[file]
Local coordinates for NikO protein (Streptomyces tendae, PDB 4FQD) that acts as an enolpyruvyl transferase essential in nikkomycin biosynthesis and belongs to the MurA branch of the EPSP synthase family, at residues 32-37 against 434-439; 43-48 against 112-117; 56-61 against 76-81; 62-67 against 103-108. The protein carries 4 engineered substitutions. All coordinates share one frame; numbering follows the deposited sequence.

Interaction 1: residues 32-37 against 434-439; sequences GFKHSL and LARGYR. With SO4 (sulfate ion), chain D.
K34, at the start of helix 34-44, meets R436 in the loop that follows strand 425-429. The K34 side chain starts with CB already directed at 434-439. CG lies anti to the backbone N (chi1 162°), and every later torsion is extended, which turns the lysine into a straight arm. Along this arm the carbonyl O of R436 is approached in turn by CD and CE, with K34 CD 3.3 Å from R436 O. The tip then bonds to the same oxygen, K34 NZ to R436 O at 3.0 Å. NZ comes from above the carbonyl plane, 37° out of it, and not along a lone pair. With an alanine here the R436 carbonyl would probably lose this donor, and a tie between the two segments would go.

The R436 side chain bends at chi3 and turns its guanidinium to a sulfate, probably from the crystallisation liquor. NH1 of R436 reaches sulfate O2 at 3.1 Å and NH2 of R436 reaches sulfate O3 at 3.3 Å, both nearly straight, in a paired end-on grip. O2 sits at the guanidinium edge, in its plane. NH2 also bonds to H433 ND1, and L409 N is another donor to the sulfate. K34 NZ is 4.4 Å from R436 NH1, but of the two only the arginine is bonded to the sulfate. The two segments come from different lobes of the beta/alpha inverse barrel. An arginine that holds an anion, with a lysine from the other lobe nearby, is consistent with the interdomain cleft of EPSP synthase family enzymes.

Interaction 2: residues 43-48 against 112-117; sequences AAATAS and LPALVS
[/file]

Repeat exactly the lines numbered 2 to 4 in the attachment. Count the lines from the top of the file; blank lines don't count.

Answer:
Interaction 1: residues 32-37 against 434-439; sequences GFKHSL and LARGYR. With SO4 (sulfate ion), chain D.
K34, at the start of helix 34-44, meets R436 in the loop that follows strand 425-429. The K34 side chain starts with CB already directed at 434-439. CG lies anti to the backbone N (chi1 162°), and every later torsion is extended, which turns the lysine into a straight arm. Along this arm the carbonyl O of R436 is approached in turn by CD and CE, with K34 CD 3.3 Å from R436 O. The tip then bonds to the same oxygen, K34 NZ to R436 O at 3.0 Å. NZ comes from above the carbonyl plane, 37° out of it, and not along a lone pair. With an alanine here the R436 carbonyl would probably lose this donor, and a tie between the two segments would go.

The R436 side chain bends at chi3 and turns its guanidinium to a sulfate, probably from the crystallisation liquor. NH1 of R436 reaches sulfate O2 at 3.1 Å and NH2 of R436 reaches sulfate O3 at 3.3 Å, both nearly straight, in a paired end-on grip. O2 sits at the guanidinium edge, in its plane. NH2 also bonds to H433 ND1, and L409 N is another donor to the sulfate. K34 NZ is 4.4 Å from R436 NH1, but of the two only the arginine is bonded to the sulfate. The two segments come from different lobes of the beta/alpha inverse barrel. An arginine that holds an anion, with a lysine from the other lobe nearby, is consistent with the interdomain cleft of EPSP synthase family enzymes.